Alton: I do, but because I'm obsessed with bitters, and as more and more great bitters come onto the marketplace, I change it up a lot. But yeah, I still do make it, how do you make it? We talked about this, I had just come up with that drink at the time.
Helen: Really? This is, like, 2010, this is a really long time ago. It's kind of Manhattan-ish, so the way that I now make it, which I'm sure has deviated from your original, is equal parts bourbon, Campari, and vermouth, and a lot of bitters, and usually an orange twist.
Alton: I mean, it's really closet to a Boulevardier —
Alton: But not quite. It's not quite a Boulevardier because of the vermouth.
Greg: All right, so next Cheetah Round question: You're on a solo road trip. You're rolling down the highway. You're blasting some music, maybe singing along to it. What is it?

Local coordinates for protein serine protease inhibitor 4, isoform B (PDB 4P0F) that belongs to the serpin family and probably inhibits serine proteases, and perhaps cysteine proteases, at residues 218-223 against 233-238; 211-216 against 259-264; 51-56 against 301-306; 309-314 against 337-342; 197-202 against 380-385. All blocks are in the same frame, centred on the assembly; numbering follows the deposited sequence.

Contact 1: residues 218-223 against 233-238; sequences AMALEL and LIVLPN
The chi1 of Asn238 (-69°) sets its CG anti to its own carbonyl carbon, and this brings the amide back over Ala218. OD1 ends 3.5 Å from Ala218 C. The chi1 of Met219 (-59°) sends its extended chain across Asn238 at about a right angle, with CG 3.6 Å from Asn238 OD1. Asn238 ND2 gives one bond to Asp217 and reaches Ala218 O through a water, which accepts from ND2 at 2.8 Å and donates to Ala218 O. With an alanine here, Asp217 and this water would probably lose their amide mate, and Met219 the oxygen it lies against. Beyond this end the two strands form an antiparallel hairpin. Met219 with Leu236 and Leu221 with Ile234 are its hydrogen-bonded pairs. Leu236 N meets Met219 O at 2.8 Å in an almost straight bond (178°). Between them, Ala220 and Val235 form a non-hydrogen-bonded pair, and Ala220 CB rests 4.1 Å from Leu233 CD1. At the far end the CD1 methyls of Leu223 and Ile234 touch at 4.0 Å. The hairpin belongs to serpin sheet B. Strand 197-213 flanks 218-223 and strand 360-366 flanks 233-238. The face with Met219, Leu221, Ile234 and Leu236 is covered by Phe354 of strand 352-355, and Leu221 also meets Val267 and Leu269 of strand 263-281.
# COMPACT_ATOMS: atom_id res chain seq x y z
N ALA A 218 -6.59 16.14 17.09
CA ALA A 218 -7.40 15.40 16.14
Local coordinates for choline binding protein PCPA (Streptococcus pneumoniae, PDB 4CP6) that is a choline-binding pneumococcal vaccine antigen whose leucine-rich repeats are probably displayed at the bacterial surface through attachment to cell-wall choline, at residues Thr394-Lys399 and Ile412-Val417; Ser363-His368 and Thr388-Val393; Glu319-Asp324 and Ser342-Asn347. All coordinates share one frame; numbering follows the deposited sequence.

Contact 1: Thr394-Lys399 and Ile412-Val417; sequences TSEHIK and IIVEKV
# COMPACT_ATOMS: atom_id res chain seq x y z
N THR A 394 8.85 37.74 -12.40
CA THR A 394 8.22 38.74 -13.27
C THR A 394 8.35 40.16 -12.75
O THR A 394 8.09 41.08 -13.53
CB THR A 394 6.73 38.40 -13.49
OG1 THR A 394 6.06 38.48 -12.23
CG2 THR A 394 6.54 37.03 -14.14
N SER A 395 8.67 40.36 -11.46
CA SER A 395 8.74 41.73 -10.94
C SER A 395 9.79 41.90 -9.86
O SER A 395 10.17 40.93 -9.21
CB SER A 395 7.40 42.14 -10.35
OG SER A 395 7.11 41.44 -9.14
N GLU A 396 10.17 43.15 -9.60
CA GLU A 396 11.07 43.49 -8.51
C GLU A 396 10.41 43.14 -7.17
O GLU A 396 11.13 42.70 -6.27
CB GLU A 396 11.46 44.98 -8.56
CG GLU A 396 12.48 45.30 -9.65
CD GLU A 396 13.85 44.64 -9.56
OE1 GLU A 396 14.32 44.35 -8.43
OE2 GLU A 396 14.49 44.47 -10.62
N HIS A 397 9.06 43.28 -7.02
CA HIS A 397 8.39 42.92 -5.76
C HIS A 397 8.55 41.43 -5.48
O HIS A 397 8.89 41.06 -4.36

Alton: ELO. I don't know why, that was the first thing that came to my mind.
Helen: Which album, or which song?
Greg: It's one of the greatest bands of the '70s, there's no question.
Alton: I'm going to go with, for some reason — what am I driving? Anything?
Greg: You're driving a Honda Civic from 1987.
Alton: No, no, I'm not, because I never would do that.
Helen: You're driving a '68 Dodge Dart.
Alton: No, I have a 1971 BMW 2001 manual, so I'm listening to "Mr. Blue Sky."
Helen: All right, yes, you are. That's really good. So if you were not Alton Brown, multihyphenate producer of every facet of food culture, what would you be doing with your life?
Alton: Meaning I'm still me, I just can't have the job I'm doing now?
Alton: Um, can I apply for skills that I'm not 100 percent sure that I actually possess?